HOW TO USE A WRAP AROUND MORTGAGE PROPRLY - Posted by mike knight

Posted by Bud Branstetter on February 23, 1999 at 13:13:27:

1.can the buyer of the wrap take the tax write off?
The wrap is a debt instrument not title to the property. Only the owner on title(or possession) would be entitled to the deduction.

2.how does the seller protect himself from a buyer who doesn’t pay i.e.eviction or foreclosure???
As with any seller carry back financing due diligence is required. This including making sure the taxes are paid, the insurance is in force and the underlying payments are made. You can do these things yourself or you can hire it done.

3.how is the insurance handled so as not to trigger the due on sale clause
The wrap is not the preferred way to handle the due on sale clause because the wrap is typically recorded. By adding the buyer(payor on the wrap note) as an additional insured you can alleviate some of the problems.

  1. how does the buyer protect himself from the seller
    If this were a recorded wrap the deed would be recorded showing the change of ownership. A Deed of Trust or Mortgage would then be recorded showing the indebtedness. The insurance policy should be owned by the buyer but the buyer could be shown as a loss payee.

Wraps on assumable or private loans can be beneficial. In the cases were the title is not as secure as in a contract for deed the contract can still be wrapped by a contract. The problem becomes assurance that the title holder can and will deliver title. The Land Trust solves many of the problems and should be utilized even if the loan is assumable. Using it to deal with the due on sale is not fullproof nor should it be the primary reason.

HOW TO USE A WRAP AROUND MORTGAGE PROPRLY - Posted by mike knight

Posted by mike knight on February 23, 1999 at 07:12:09:

I have a few questions on the use of WRAPS???

1.can the buyer of the wrap take the tax write off?

2.how does the seller protect himself from a buyer

who doesn’t pay i.e.eviction or foreclosure???

3.how is the insurance handled so as not to trigger
the due on sale clause

  1. how does the buyer protect himself from the seller

Thanks for all of the input

Re: HOW TO USE A WRAP AROUND MORTGAGE PROPRLY - Posted by Bill Gatten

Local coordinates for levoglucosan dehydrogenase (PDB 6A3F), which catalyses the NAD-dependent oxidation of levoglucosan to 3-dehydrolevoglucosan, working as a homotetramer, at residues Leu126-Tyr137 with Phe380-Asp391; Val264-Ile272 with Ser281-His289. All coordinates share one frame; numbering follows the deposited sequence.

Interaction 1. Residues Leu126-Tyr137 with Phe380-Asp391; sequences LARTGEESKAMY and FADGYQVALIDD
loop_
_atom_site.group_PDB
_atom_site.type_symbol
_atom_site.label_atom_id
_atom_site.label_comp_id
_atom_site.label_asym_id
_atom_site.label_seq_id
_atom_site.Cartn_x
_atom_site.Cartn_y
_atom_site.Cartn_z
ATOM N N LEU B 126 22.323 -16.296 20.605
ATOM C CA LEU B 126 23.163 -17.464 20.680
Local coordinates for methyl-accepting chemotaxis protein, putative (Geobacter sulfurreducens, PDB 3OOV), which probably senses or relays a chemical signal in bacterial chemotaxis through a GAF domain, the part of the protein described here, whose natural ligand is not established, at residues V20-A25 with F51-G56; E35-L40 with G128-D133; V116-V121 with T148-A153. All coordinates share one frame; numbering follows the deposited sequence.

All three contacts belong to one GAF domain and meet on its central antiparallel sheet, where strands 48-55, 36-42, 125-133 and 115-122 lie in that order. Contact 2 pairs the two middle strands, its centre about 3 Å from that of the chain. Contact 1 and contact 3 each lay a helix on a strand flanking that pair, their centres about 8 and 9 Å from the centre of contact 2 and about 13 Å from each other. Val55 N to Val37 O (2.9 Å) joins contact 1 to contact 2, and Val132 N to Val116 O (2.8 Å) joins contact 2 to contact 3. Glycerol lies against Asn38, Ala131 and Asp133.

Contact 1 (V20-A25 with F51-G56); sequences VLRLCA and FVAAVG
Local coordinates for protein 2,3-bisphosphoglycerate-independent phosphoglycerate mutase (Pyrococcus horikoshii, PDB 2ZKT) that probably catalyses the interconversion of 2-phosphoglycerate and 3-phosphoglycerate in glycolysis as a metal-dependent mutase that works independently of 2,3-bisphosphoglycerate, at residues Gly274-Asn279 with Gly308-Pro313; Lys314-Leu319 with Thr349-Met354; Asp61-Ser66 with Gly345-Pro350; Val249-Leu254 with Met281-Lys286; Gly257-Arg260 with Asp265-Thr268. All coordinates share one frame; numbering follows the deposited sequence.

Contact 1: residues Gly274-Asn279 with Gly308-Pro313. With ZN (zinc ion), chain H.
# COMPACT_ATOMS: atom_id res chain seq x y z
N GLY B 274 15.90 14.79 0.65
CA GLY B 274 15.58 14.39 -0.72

Posted by Bill Gatten on February 24, 1999 at 14:51:01:

  1. YES, a buyer under an All Inclusive Trust Deed (AITD) or “WRAP” is entitled to the tax write-off. See IC Section 163(h)4(D). The test for Qualified Residential Tax Deductibility is: 1) Does the tax payer have a contractual obligation to pay, 2) Does the tax payer reside in the property as his principal residence, 3) Does the tax payer have (and can he prove having) the full “risks and burdens” of ownership, 4) Does the tax payer have either: a) an “Equitable Interest” in the property, or b) a “Beneficiary Interest” in an estate or trust which holds equitable (and legal) title to the property.

  2. The seller is under the same threat of untoward actions of the buyer that any lending institution would be: he cannot evict, as the buyer has a true claim of “Equity” and must be foreclosed upon; the buyer can refuse to pay, force the seller into Ejectment Action and Quiet Title Action as well as Foreclosure, and can trash the property and detain it for months (or years) while the seller is forced to make the payments in order to protect his credit.

  3. In a FNMA, GNMA, FHA, VA loan there is no real way to handle insurance so that the lender would be shielded from the knowledge: except perhaps to just pay it on time and not give the lender a reason to review its escrow file. If the loan is a portfolio loan, rather than conforming, this becomes a mute point, as the lender then has nothing to do with the insurance unless it’s impounded in an escrow account.

  4. In a WRAP, the buyer really can’t protect himself from the acts of the seller: we know of two cases where sellers 1 and 2 years after the close of Escrow became embroiled in tax issues which caused the IRS to place lis pendens’ on all of their properties. In one of those cases, the buyer (resident) was stopped from selling until the legal action was removed, and was forced to sue for a lifting of the lis pendens.

Bill

Re: HOW TO USE A WRAP AROUND MORTGAGE PROPRLY - Posted by Sean

Posted by Sean on February 23, 1999 at 13:14:54:

  1. Yes, the buyer gets a tax deduction for owning the house.
  2. If the buyer stops paying the seller should foreclose.
  3. The underlying loans should be assumable to make the wrap easiest. If not, both you and the seller are taking a risk that the bank will find out and accelerate the mortgage or impose penalties. Someone has suggested a method to mislead the lender into thinking everything is kosher see http://www.creonline.com/articl53.htm for an explanation.
  4. How does the buyer protect himself from the seller. I assume by this you mean how can the buyer know the seller won’t just collect the buyer’s mortgage payment, not pay his own and skip town or something. The best way I know of is to have the seller place the property into a trust where the trustee handles the proper payment and is bonded in case they rip you off, you get reimbursed.